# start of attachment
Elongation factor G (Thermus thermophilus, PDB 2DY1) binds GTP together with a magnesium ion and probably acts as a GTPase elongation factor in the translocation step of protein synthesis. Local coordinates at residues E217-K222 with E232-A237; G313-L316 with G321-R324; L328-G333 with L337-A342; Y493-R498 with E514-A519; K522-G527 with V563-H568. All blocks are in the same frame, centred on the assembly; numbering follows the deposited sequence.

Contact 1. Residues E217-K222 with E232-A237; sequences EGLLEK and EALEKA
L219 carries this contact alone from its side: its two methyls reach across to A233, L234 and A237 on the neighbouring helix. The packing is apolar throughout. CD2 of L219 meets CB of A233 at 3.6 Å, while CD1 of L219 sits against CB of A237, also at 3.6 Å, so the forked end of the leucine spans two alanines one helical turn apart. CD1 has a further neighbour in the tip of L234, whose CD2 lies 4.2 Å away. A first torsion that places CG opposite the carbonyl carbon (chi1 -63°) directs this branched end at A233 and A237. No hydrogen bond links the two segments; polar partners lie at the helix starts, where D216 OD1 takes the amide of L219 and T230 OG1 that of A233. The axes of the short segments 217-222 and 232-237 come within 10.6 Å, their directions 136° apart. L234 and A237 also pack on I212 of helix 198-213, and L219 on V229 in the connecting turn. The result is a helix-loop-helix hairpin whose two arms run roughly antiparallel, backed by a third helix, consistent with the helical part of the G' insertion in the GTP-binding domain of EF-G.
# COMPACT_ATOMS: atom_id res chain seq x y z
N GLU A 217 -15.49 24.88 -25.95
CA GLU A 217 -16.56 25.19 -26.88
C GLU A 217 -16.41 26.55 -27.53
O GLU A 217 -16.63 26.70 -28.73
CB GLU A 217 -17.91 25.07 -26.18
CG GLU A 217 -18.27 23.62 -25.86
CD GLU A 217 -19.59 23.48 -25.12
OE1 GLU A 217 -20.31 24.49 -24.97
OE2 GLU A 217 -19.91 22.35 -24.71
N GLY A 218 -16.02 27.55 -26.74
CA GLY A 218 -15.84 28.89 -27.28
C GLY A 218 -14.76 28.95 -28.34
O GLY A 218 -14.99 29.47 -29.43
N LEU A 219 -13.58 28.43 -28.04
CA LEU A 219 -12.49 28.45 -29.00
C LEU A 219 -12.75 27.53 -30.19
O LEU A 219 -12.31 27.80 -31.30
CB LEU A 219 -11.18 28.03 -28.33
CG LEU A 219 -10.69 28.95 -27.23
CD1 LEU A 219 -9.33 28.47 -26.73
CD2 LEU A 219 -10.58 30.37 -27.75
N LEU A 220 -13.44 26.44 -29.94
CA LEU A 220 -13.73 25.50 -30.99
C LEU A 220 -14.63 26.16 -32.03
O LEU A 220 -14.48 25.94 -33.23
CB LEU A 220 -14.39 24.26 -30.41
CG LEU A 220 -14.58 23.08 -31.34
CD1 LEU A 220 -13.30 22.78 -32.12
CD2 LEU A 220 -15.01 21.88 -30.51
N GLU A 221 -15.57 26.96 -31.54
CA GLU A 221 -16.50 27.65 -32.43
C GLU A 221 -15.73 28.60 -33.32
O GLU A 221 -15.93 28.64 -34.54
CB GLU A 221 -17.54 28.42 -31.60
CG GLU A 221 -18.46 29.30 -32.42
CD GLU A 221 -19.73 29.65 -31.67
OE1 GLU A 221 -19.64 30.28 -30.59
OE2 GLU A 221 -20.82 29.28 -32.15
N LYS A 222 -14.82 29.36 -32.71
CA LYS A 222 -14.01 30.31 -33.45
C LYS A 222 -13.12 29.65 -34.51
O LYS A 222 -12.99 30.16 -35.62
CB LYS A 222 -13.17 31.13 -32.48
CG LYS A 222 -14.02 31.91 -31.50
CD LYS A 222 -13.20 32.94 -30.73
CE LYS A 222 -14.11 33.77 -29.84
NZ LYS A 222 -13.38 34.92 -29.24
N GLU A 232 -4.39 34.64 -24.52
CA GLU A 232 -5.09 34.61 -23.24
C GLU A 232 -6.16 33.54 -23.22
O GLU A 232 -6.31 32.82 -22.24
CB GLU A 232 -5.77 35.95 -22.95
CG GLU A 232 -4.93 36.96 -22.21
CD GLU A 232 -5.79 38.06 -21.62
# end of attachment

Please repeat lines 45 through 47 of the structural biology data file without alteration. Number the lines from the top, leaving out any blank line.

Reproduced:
C LYS A 222 -13.12 29.65 -34.51
O LYS A 222 -12.99 30.16 -35.62
CB LYS A 222 -13.17 31.13 -32.48